My heart is full. My life has taken on a new meaning with your birth. I have so many things I’d like to share with you. So many songs I want to sing to you. And I have all the time in the world to listen to you.
Stay sweet, little boy. Take in all the love you can. Learn honesty and integrity. Be generous and kind.
Grow up to be a man for others.
I love you,
Occurring at a favorable time. Opportune. Involving divine foresight or intervention.
I think both definitions fit perfectly but I am leaning towards the latter.
I am finally in my new home. It feels somewhat like a new shoe. Super fabulous looking but in need of some breaking in.
My sons and my daughter in law have all come to share a glass of wine, Chinese food, snacks, coffee and bagels. My grand-dogs have run through the house, making my cat, Ethel, climb up high on top of the kitchen cupboards just like old times. I’ve had interesting people in and out buying items from my Craig’s List postings (thank you, Patrick), giving me some nice cash to buy lots of take out so that I can feed the “help” until I get this new kitchen organized.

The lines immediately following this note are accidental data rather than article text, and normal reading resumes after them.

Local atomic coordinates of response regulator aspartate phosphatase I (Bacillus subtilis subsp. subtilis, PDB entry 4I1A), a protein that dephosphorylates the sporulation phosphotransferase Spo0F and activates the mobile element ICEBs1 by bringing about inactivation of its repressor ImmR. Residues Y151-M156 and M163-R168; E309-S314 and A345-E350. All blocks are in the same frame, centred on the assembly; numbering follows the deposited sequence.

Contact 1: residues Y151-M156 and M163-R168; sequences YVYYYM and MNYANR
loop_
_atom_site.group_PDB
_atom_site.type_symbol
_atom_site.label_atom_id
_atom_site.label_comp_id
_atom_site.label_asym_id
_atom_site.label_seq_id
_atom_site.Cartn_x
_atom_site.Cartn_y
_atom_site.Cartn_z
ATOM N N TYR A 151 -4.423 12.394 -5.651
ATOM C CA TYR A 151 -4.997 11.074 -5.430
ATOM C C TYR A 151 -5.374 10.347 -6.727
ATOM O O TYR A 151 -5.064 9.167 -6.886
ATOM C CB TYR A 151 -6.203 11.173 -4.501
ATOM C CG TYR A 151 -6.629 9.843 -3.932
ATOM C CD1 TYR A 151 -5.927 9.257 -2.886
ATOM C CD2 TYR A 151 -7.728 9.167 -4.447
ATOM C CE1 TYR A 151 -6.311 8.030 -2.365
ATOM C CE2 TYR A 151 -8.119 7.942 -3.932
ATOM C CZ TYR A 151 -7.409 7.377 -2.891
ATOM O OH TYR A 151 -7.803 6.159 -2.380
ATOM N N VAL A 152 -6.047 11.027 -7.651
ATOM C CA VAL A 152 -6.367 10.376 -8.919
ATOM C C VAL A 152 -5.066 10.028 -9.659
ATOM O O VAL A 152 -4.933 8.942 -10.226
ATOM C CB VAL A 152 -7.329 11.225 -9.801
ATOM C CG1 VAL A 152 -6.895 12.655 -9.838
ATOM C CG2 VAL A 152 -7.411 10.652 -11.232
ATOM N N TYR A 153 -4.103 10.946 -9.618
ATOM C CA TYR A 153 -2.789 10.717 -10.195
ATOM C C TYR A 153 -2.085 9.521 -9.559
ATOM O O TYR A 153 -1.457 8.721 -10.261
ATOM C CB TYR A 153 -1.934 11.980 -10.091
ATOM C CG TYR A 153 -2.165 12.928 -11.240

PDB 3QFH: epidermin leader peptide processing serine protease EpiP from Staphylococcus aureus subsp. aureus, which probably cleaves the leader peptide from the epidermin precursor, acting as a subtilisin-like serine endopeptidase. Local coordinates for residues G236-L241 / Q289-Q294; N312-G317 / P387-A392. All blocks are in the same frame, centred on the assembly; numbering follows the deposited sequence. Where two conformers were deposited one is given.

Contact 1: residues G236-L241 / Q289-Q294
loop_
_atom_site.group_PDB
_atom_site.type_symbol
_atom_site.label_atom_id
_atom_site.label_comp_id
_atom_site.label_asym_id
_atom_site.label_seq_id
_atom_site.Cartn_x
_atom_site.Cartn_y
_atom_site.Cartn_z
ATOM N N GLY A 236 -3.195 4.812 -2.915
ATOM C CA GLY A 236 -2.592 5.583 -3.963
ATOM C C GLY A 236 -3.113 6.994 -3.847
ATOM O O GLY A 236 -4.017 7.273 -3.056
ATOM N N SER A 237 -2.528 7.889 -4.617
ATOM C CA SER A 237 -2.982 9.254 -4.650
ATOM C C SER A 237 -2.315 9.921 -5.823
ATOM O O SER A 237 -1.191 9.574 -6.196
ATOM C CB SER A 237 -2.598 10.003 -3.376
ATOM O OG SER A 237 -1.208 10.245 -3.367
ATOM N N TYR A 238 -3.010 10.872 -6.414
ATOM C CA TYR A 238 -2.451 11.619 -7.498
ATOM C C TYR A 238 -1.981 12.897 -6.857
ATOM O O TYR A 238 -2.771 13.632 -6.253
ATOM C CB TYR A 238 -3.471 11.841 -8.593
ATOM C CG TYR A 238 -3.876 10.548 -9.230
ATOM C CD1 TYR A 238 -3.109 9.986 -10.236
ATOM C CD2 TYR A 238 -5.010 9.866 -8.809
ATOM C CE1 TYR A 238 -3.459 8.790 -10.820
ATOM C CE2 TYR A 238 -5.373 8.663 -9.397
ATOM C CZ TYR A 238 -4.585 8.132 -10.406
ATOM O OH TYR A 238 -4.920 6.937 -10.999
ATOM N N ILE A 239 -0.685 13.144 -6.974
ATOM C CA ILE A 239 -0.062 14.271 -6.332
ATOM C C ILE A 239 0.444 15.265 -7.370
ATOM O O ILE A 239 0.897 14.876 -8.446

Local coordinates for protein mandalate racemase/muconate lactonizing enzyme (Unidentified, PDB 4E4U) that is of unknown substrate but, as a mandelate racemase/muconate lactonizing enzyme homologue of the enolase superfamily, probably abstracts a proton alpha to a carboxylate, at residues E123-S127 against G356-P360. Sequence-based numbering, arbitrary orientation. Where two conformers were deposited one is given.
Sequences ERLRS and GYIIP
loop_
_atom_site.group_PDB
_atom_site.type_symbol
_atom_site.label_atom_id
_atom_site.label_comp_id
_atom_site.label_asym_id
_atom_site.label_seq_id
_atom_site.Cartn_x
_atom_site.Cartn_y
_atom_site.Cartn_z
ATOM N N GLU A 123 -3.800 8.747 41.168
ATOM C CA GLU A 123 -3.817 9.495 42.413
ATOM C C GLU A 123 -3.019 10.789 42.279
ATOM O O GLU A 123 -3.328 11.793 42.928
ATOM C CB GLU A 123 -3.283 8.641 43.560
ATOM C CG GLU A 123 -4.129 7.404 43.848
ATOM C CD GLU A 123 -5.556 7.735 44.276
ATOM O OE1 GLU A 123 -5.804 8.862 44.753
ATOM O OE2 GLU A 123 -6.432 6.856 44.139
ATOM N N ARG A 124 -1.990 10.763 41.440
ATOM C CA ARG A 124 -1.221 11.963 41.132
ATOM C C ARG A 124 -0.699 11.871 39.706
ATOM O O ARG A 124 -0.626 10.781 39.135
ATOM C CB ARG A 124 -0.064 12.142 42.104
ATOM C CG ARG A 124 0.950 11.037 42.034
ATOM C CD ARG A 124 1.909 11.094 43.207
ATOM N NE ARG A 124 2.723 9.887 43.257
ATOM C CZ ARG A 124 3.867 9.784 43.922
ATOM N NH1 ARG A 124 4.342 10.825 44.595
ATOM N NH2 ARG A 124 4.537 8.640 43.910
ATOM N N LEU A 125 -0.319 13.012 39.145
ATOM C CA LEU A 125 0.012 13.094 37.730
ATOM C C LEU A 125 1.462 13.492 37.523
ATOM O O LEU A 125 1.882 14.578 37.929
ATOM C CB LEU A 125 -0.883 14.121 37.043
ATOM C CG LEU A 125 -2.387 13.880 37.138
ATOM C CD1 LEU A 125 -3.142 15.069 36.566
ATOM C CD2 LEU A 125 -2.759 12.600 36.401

Yesterday I met the most interesting couple- Sharon and Neil. They drove from Hayward to get my Pottery Barn chair and a half with the matching ottoman. Neil is a Marriage and Family Therapist like me and Sharon is a Pastoral Minister, a Buddhist practitioner and a future radio personality. They were so very compatible, finishing each other’s sentences and taking turns sharing their personal stories with me, my son, Peter, and my daughter in law, Brianna. Neil and Peter had a common acquaintance. Sharon and I could have talked forever about her work and her experiences ministering to the dying at UCSF.